As for the committee I'm looking to get on—Economic Development and Emerging Technologies—that's very relevant to the district with the emerging waterfront, with the Newmarket Square as an industrial district, as well as the Marine Industrial District and the expansion of the convention center, as well the mayor's vision for the innovation district on the waterfront, which I'm very excited about. That's relevant to the district, as well as Public Safety, which is another committee I'd like to be on. With everything good and bad that comes along with living in a city, being on top of public safety issues is going to be a top priority of mine. Children, Families and Persons with Disabilities and Veterans Affairs as well. I don't think I'm going to be able to get on all of them, but I'll be requesting all these, and we'll see what happens, hopefully the leadership will take me in.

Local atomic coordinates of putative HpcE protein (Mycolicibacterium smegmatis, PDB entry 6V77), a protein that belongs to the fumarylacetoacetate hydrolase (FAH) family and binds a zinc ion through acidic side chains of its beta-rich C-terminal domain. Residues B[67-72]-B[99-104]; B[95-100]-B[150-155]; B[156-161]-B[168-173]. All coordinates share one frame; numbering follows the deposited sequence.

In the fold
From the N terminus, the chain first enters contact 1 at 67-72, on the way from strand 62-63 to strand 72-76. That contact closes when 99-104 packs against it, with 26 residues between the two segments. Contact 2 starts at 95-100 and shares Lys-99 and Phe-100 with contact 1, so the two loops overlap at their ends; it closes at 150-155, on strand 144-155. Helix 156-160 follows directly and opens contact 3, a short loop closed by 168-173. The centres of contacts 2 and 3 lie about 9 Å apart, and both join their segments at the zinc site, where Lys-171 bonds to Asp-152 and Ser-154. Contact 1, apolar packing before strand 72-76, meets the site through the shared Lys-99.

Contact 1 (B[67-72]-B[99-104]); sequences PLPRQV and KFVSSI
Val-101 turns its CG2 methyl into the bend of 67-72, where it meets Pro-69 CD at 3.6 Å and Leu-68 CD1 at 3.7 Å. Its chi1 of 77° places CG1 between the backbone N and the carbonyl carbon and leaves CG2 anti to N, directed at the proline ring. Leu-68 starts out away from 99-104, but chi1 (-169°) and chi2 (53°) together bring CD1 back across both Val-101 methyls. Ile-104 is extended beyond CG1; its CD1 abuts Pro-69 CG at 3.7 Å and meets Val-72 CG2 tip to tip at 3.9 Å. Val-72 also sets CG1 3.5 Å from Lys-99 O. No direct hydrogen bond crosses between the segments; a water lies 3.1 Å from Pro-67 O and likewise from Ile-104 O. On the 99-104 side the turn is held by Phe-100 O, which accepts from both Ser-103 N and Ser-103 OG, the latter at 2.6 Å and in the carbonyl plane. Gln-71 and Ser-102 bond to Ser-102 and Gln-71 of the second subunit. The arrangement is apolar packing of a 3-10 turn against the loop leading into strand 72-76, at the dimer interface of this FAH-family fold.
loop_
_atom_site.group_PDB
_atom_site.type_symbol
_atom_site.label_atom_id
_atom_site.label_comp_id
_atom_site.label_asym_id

Q. Why did you decide to run for office?
A. It's a very historic and ever-evolving district, so I thought the position needed somebody with the positive energy and the body of experiences to represent that. I appreciate the history of this area, and I appreciate how it's always ever evolving, and the different populations that live not just in South Boston but in the parts of Dorchester and Roxbury. I'm pretty well set in terms of understanding where they're coming from. I went to college, I'm from the city, I've done some work for the government, I've done some work for the private sector. There are a lot of people from different walks of life living here. We've got a pretty diverse neighborhood.
E-mail Cara Bayles at email@example.com